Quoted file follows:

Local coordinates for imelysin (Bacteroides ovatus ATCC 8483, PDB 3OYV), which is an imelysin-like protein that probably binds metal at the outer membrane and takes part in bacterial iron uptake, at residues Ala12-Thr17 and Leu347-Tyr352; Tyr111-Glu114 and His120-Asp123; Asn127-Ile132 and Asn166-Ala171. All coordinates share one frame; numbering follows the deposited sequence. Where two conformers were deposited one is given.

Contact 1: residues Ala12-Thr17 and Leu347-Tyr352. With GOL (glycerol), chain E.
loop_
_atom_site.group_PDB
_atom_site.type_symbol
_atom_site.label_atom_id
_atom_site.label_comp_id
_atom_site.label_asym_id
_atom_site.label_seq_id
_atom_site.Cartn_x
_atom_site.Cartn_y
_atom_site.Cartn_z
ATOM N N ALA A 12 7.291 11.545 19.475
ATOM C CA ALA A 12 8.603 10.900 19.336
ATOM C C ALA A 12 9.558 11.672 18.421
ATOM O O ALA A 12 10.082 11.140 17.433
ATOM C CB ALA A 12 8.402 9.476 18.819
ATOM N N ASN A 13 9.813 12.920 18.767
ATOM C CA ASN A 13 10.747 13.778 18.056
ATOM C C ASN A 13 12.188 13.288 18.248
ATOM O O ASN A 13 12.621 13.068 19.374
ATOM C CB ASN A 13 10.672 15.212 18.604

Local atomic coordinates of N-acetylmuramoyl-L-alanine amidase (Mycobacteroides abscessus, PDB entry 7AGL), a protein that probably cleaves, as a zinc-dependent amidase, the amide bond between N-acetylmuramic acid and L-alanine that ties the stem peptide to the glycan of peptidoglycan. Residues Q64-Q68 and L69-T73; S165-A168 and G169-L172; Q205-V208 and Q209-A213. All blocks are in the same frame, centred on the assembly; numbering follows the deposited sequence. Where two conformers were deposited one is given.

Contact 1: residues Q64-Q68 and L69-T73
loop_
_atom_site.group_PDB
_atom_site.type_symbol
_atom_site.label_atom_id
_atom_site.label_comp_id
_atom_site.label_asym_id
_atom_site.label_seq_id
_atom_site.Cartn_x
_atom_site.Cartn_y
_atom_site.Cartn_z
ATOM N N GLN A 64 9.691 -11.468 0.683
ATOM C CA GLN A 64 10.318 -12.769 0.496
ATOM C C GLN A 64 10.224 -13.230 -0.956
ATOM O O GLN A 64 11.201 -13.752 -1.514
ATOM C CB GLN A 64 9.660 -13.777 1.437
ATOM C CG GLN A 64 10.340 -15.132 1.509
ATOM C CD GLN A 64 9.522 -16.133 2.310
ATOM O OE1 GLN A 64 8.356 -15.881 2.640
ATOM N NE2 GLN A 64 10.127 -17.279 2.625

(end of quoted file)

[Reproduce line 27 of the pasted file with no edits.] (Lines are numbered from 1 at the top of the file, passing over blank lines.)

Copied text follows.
_atom_site.type_symbol